IETF assigns Error 451, the new HTTP code for internet censorship
The Internet Engineering Task Force (IETF), the independent organization responsible for many of the internet’s operating standards, has approved a special HTTP status code known as ‘Error 451’ that will be used on pages that have been censored by the government for legal reasons.
“This status code indicates that the server is denying access to the resource as a consequence of a legal demand,” said IETF in a statement.
The 451 HTTP error code was first proposed in 2012 as a tribute to Ray Bradbury’s classic novel Fahrenheit 451, and was suggested by former Google engineer Tim Bray, XML specification author.
The code 451 can be used by a website such as Facebook or Twitter, and also by network firewalls and even Internet Service Providers (ISPs). The idea behind 451 is to let users know that their government is blocking specific content on a website.
For example, a government regulatory body may want to block torrent or illegal media streaming sites, or simply censor what they don’t like with a page showing Error 451. Whatever the reason, at least the citizens will know that the website itself isn’t to be blamed, but the fact that there are “orders” to not show content.
However, “it is possible that certain legal authorities might wish to avoid transparency, and not only demand the restriction of access to certain resources, but also avoid disclosing that the demand was made,” said IETF.
Democratic and semi-democratic countries are the most likely places where 451 will become useful. Take, for example, the U.K. government’s decision in 2012 to force ISPs to block torrent site The Pirate Bay. Instead of throwing up a 403 Forbidden code, ISPs could instead return 451 to make it clear why their customers can’t see specific content.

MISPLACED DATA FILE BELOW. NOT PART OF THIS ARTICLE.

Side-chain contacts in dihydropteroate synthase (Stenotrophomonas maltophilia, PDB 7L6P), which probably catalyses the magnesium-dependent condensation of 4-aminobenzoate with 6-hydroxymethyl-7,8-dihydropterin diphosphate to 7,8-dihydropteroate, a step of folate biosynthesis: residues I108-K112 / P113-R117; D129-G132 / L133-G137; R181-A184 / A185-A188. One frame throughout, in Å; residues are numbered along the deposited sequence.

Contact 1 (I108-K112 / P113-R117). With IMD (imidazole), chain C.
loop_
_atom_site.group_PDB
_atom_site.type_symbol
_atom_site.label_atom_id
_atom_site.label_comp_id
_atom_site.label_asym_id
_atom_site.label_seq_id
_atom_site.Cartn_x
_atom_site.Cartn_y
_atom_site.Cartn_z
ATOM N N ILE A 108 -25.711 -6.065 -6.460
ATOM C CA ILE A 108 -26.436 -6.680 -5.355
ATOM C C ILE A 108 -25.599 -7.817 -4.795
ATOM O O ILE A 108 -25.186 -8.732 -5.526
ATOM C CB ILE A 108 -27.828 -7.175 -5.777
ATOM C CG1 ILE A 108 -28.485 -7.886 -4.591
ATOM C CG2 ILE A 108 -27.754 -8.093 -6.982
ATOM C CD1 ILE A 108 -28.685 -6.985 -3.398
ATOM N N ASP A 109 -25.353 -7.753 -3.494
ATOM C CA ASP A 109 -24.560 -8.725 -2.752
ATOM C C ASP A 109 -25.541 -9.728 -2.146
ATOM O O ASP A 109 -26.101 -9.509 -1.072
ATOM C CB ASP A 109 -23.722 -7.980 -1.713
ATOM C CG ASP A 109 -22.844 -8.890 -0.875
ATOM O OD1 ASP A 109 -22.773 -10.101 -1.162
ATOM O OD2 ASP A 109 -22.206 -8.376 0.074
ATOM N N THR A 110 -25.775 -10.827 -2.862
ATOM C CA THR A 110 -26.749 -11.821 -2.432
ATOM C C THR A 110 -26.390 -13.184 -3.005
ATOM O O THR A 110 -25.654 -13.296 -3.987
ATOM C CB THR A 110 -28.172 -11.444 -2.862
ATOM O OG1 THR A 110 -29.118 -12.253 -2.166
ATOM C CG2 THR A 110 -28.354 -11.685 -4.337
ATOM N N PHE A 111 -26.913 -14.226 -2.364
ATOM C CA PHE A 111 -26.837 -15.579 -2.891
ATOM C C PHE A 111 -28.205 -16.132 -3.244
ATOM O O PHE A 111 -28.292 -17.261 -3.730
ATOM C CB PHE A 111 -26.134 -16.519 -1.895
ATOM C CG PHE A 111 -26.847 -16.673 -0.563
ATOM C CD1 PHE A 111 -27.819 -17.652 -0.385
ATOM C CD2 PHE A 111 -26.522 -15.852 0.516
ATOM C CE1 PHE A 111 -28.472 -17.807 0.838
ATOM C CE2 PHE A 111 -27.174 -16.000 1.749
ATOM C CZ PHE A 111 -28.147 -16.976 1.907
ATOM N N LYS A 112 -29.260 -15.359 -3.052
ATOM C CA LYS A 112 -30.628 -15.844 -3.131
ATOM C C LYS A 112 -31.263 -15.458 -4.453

The U.K.’s decision to block The Pirate Bay and a blog post by Terence Eden on Slashdot is what inspired Bray to suggest 451 for the code. Bray said in a blog post at the time that the ultimate objective of the code is transparency.
“One of the things in the proposal is that the 451 Unavailable for Legal Reasons status is supposed to be accompanied by an explanation of what the legal restrictions are, and what class of sites they apply to.”
Mark Nottingham, chair of the IETF HTTP Working Group, welcomed the introduction of the code and said that “effectively you can start using it now.” However, he added that the organization cannot guarantee that all governments or ISPs will actually use it in cases of legal restrictions.
“By its nature, you can’t guarantee that all attempts to censor content will be conveniently labeled by the censor. Although 451 can be used both by network-based intermediaries (e.g., in a firewall) as well as on the origin Web server, I suspect it’s going to be used far more in the latter case, as Web sites like GitHub, Twitter, Facebook and Google are forced to censor content against their will in certain jurisdictions,” he said in a blog post.
“In some jurisdictions, I suspect that censorious governments will disallow the use of 451, to hide what they’re doing. We can’t stop that (of course), but if your government does that, it sends a strong message to you as a citizen about what their intent is.”